December 25, 1971: Jimmie Haskell, The Ventures, Freddie Hart, Charley Pride, Don Gibson

JIMMIE HASKELL: William Tell Overture (Probe PRO 547).
From the soundtrack of ‘Zachariah’, which was a better movie than most people made out, this treatment of the famous galloping opus pales when compared with that ballsy classic, ‘Piltdown Rides Again‘ (same toon, different vintage).

Talking of movies, ALL rockers and nostalgicats will get a big kick out of seeing Albert Finney in ‘Gumshoe‘, the first “proper” film to quote from Rock ‘n Roll lyrics in the dialogue, and to include a rockers’ reunion scene purely for the joy of it. Oh yes, and the same crowd should try sampling the oldies but goodies that Ted Carroll sells every Saturday at “Rock On”, 93 Goldborne Road, off the top end of London’s Portobello Road. Cool Yule, y’all.

THE VENTURES: Theme From ‘Shaft’ (UA UP 35316).
Hot news of the year dept.: look who’s covered Isaac Hayes. Fine for Ventures fans, and fine in its own right actually – it’s just that they don’t deserve much credit for hitting all the right notes.

FREDDIE HART: Easy Loving (Capitol CL 15703).
Here’s this year’s big award-winning Country song, a relaxed slinky slowie made rather appealing by its subdued organ and steel guitar backing, and emphasised by a slipping and slurring girlie group on the title words. Sugary stuff for sure, but it is the real thing (instead of Country-yawn-Rock) and it is good. Continue reading “December 25, 1971: Jimmie Haskell, The Ventures, Freddie Hart, Charley Pride, Don Gibson”

December 4, 1971: Sly & The Family Stone, James Brown, Donnie Elbert, Elvis Presley, The Coasters

SLY & THE FAMILY STONE: Family Affair; Luv N’ Haight (Epic).
The first new product from the Family Stone (other than “live” material) in virtually two years, since the cataclysmic ‘Thank You Falettinme Be Mice Elf Agin’, this single from the new ‘There’s A Riot Goin’ On’ LP has beaten its parent album to the very top of its respective Chart. Obviously long awaited and much anticipated, its meteoric rise is not surprising except for the fact that, compared with much of the group’s past output, this single is merely “nice” without being a real killer.

It shows Sly and the gang in a funky but subdued mood: starting the insinuous wah-wah and plopping, thudding rhythm in the same light way as it continues throughout, they keep all the sound on the same inter-related quiet monotone level. The title line is repeated by a Lennon-ish voice before the husky, slurring, almost Havens-ish lead voice (Sly?) handles the main lyric, which is about the strength of family ties and obligations. Amongst all this there are unobtrusive interspersions of electric piano and wah-wah lead guitar.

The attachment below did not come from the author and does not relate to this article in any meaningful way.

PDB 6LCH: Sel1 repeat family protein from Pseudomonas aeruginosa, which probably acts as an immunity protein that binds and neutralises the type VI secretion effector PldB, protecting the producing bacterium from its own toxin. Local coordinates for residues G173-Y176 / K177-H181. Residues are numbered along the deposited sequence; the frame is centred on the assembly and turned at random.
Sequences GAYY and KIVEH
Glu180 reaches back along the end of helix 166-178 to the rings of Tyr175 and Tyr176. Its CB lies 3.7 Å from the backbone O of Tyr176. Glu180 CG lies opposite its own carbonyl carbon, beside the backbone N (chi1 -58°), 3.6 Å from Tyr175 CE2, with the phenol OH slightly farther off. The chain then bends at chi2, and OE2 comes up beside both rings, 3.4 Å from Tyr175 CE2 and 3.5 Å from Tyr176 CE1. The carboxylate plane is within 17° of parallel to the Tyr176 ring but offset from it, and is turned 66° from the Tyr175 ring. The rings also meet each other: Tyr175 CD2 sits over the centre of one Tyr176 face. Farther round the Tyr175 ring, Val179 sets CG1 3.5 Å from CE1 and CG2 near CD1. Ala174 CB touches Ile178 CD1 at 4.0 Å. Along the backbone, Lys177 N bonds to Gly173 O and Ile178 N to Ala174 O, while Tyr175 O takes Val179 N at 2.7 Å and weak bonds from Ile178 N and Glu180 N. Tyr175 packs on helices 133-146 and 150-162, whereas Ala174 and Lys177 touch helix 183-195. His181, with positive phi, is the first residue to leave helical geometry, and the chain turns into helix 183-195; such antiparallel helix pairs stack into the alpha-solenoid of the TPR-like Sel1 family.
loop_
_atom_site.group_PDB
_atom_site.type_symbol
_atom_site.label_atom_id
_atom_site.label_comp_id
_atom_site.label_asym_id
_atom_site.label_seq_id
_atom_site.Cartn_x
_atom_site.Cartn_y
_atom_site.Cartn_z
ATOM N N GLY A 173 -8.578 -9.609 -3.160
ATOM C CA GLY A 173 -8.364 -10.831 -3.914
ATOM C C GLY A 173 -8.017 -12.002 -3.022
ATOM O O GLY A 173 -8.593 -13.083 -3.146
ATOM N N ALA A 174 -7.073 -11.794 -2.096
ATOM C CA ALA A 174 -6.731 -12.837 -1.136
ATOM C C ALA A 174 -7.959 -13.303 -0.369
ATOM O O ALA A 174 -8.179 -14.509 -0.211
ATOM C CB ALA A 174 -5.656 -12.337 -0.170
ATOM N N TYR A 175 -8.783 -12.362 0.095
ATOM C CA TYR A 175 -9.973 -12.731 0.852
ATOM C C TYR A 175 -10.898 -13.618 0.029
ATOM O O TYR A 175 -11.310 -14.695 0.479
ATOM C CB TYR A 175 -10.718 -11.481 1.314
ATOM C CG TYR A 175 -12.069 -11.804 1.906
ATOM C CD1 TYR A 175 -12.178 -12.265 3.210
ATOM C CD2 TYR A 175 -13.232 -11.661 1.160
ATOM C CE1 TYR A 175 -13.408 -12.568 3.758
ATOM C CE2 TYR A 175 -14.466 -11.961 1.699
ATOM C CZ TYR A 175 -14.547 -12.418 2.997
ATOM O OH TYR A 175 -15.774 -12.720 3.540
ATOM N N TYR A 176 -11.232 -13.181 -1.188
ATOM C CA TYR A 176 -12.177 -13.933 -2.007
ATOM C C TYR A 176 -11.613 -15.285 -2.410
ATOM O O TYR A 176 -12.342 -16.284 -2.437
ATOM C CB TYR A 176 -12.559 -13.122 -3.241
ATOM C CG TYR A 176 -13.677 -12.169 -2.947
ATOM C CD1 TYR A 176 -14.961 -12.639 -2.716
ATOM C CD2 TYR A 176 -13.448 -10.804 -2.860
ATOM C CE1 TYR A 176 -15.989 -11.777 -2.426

I have always been a bit doubtful about the expression “laid back”, but, by my own definition of its meaning, I reckon that you could apply it pretty accurately to ‘Family Affair’. One virtue of the low-key quality of the record is that it is, in its way, completely compulsive – it cries out to be played over and over again, so that it is a shame the side does not last longer. The flip is rather rougher and more aggressive, in the group’s old style, and (consequently?) less impressive.

JAMES BROWN: My Part/Make It Funky – Parts 3 & 4 (Polydor).
Indeed, this is another two sides of the incredible funk rhythm that Mr. J. B. whipped up on ‘Make It Funky – Parts 1 & 2‘, and, despite the label saying (Instrumental)”, it features Mr. Brown exhorting his cohorts with scat “ga ga ga ga, goo ga goo goo ga” noises and vocal encouragement to guitarist Coleman to “Give us a little bit of B.B. King”, and to trombonist Red to “Slide your Slide”.

The real joy of this record is contained in the basic riff and contagious rhythm, which, as on ‘Parts 1 & 2’, is made so powerful by the rock-solid thundering bass. This rhythm is (yes, I know, you’re credulous as hell) one of the very best that James Brown has ever come up with – in fact, its only rival must be that of ‘There Was A Time‘ – so that ‘Parts 3 & 4’ are just as vital as the earlier record … if not more so, because there is an added gaiety to this one.

Unfortunately, this has now been eclipsed in the U.S. Charts by J.B.’s almost simultaneously-released ‘I’m A Greedy Man – Parts 1 & 2‘ … well, you know, Christmas is comin’, and new material is a better bet for the Top 50 (which is where it’s at, right now).

DONNIE ELBERT: Where Did Our Love Go; That’s If You Love Me (All Platinum).
Rumoured to be the first British release out of Mojo’s rumoured association with the great Stang/All Platinum labels, veteran Donnie’s re-working of the Supremes’ oldie could so easily have been rather uninteresting. In fact, it’s brilliant.

This isn’t so surprising really, considering Donnie’s track record, which started in the mid ’50s with the superb ‘What Can I Do‘, a piercing ballad that, together with his later ‘Who’s It Gonna Be‘, is a cherished favourite of West Indian audiences. Continue reading “December 4, 1971: Sly & The Family Stone, James Brown, Donnie Elbert, Elvis Presley, The Coasters”